An insulated insole insert and incredible weatherproofing make the Arctic No. 1 a tough boot to beat. Part of insulating your feet is keeping out the elements from above and below. The thick, 8oz leather upper and lower, WhiteX sole, and excellent stitching all work together to keep whatever’s outside staying there.

If you’re dealing with extreme temperatures but not constantly on your feet, the JK Boots Arctic No. 2 uses a custom blend of Thinsulate that’ll remove any doubts about whether you can handle the cold. 

Using the same quality materials as the Arctic No. 1, the hand-crafted Arctic No. 2 takes insulation to the next level. Full grain custom Thinsulate insulation, wrapped around an insulated neoprene footbed liner—this boot has the same impact on winter as the sandal had on summer.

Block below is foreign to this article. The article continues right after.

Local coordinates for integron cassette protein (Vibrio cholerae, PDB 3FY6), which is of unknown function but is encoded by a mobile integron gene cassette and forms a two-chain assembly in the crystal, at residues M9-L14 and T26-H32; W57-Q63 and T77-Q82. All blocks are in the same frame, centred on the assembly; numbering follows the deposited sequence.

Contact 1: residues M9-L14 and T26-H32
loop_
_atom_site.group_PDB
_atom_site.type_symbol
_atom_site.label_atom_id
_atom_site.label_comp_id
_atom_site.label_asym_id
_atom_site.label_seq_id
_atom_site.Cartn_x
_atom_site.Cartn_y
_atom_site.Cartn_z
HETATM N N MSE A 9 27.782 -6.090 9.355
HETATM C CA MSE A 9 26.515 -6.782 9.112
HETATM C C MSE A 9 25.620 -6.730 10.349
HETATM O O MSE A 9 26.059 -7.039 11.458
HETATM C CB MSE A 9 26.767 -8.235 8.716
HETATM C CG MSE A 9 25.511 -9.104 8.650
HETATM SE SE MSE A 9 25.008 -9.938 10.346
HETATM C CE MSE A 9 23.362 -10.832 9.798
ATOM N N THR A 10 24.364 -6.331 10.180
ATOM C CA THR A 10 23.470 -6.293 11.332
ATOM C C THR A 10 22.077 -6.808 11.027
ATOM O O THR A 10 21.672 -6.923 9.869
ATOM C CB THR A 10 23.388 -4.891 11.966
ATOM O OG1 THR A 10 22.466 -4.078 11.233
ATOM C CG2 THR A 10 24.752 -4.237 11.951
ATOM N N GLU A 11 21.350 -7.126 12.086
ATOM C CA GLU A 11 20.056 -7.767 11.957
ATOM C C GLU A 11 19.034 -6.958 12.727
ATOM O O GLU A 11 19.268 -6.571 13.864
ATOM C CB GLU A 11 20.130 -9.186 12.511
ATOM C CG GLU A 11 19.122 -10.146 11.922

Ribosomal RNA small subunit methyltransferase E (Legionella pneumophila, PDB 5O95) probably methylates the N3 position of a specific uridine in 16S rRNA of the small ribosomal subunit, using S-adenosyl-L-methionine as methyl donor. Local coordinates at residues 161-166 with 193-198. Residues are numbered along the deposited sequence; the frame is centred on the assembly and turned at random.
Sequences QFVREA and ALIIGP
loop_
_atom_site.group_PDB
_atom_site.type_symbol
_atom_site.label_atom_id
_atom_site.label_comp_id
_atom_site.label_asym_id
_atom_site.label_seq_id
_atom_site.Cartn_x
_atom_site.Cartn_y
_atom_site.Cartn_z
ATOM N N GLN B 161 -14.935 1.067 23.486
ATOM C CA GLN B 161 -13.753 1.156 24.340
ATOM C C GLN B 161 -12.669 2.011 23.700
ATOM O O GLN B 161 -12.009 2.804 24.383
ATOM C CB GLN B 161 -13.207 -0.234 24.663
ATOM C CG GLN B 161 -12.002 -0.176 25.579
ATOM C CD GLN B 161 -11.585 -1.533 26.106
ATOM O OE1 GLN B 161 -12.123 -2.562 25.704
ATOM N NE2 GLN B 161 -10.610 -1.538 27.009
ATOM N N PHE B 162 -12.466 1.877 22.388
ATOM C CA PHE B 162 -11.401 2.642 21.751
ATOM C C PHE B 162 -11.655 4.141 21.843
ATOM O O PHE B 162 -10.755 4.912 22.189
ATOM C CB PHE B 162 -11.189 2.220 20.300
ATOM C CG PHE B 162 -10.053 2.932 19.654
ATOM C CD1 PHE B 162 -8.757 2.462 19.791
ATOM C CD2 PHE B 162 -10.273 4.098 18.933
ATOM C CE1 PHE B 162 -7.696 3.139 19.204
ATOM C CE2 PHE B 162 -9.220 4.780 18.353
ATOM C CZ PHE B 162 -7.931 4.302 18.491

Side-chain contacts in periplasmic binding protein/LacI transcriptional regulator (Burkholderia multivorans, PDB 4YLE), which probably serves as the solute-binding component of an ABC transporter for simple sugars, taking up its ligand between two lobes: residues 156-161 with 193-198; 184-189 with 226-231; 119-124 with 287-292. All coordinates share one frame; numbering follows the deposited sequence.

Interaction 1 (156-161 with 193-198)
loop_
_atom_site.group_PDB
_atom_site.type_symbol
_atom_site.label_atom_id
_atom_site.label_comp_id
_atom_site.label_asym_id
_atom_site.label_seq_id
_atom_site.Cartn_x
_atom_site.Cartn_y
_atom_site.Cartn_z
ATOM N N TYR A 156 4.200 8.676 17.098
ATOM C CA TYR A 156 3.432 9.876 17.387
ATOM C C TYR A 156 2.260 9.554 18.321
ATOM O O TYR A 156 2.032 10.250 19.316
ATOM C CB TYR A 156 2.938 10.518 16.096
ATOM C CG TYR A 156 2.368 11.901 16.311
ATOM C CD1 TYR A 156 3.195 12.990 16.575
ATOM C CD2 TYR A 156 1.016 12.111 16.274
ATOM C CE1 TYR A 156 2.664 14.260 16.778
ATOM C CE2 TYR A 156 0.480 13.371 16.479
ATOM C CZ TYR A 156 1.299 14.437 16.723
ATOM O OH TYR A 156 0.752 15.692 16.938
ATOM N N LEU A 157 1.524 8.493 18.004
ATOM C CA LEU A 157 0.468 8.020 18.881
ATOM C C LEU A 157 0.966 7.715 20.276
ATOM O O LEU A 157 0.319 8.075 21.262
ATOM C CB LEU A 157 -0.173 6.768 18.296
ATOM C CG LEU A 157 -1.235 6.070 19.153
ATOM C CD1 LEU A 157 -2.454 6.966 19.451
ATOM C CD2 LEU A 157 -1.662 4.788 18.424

Height Considerations

You should always wear boots you feel comfortable in, and many people prefer boots with shorter shafts as they feel less restricted. When it comes to keeping warm, a taller shaft, especially one that’s insulated, can make a massive difference.

Wearing ankle-high safety boots in sub-zero temperatures won’t give you the same protection or heat retention as a mid-calf boot. When winter comes, your boots will need to keep you warm for long periods outside, and the taller the boot, the better your feet and ankles will be protected. 

3 Reasons You Should Get Insulated Work Boots for Winter

It’s an obvious answer, but keeping your feet warm isn’t the only reason to buy insulated work boots. As well as keeping warm, there are other reasons to consider insulated boots—some of them are arguably even more critical than keeping frostbite at bay.